With approximately one hundred billion neurons and about the same amount of glial cells1 forming a labyrinthine network of trillions of synapses, the human healthy brain is still largely a mystery. As such, there are even more incalculable unknowns when it comes to diseases of the brain, including neurodegenerative conditions like Mild Cognitive Impairment (MCI), Alzheimer's Disease (AD) or Parkinson's Disease.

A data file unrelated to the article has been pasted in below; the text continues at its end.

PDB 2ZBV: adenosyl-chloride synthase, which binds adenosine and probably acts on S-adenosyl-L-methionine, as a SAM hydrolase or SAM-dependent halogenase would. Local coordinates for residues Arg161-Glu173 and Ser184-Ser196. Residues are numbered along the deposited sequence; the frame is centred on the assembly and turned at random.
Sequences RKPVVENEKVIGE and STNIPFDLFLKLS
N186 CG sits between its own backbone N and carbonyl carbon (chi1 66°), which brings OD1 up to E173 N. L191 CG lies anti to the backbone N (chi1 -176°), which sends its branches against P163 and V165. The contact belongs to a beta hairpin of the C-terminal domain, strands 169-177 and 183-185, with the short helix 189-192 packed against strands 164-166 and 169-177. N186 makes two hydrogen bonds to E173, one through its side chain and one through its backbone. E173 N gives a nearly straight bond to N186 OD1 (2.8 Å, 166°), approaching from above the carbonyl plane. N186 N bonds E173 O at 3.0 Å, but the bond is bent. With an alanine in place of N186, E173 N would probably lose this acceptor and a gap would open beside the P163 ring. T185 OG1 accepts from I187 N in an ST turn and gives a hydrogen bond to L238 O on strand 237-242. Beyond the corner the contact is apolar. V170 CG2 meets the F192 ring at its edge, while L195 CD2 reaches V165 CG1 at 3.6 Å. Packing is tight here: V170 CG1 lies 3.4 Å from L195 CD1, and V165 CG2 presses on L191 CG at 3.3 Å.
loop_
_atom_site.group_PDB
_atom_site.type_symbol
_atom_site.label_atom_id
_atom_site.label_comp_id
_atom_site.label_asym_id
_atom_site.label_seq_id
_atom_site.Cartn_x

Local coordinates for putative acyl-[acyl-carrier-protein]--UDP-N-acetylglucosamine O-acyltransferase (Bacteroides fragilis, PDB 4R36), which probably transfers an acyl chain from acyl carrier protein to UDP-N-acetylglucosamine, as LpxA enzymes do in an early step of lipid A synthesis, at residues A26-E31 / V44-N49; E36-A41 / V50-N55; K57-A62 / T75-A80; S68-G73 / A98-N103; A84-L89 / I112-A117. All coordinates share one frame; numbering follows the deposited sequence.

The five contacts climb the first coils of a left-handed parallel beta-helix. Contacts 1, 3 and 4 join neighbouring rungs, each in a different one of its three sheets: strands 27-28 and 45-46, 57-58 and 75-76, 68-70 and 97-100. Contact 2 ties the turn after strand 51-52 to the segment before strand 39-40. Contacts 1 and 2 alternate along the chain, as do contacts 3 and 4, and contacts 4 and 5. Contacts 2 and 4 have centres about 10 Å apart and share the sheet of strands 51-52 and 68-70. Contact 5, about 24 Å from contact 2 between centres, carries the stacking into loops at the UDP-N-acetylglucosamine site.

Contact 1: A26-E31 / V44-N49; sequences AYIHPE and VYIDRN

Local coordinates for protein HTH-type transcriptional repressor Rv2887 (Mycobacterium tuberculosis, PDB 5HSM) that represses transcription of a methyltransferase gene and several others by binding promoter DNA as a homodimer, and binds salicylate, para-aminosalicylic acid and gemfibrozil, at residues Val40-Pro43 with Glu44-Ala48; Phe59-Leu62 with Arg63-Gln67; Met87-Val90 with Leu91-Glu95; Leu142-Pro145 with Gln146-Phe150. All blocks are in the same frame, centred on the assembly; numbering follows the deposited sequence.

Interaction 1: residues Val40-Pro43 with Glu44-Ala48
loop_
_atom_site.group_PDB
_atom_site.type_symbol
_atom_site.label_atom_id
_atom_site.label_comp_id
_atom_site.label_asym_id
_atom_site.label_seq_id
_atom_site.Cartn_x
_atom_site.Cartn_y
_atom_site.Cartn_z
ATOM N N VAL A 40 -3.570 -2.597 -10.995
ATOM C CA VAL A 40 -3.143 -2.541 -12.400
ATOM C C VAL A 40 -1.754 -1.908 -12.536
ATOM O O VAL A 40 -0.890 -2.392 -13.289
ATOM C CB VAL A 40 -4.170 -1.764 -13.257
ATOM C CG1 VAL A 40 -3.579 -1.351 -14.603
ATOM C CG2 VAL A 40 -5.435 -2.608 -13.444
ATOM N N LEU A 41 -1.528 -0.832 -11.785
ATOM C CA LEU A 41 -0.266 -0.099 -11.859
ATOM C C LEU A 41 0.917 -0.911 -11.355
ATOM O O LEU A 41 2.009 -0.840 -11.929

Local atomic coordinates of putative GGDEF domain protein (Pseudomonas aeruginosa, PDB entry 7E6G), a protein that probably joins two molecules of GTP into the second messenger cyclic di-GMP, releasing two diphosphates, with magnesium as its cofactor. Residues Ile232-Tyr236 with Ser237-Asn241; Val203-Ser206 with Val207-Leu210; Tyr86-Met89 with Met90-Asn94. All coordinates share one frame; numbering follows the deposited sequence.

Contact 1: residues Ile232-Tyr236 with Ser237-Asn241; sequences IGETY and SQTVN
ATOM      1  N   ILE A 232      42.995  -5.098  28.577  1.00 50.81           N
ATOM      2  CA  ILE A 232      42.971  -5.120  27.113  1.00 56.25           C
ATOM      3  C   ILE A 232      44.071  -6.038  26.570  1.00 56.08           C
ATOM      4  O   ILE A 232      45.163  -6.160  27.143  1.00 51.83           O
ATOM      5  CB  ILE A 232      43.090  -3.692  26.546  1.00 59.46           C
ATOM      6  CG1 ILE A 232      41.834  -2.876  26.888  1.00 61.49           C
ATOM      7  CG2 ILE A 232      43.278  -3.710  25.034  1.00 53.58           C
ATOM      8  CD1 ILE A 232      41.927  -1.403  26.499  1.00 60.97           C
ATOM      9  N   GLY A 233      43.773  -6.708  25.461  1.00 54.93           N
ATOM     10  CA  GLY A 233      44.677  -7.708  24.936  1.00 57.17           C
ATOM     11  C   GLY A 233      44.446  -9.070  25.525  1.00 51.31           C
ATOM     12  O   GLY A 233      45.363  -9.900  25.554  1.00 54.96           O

NeuroTech, an emerging industry at the crossroads of neuroscience and technology, holds promise for demystifying long-lingering questions about how the brain functions — and how human cognition and motion may degrade with aging and diseases. Artificial intelligence and machine learning (AI/ML) in particular, have an important role to play in this area of research. As recently reviewed by Yoshua Bengio et al.2, research on artificial neural networks was motivated by the observation that human intelligence emerges from highly parallel networks of relatively simple, non-linear neurons that learn by adjusting the strengths of their connections. This observation leads to a central computational question: How is it possible for networks of this general kind to learn the complicated internal representations that are required for difficult tasks such as recognizing objects or understanding language?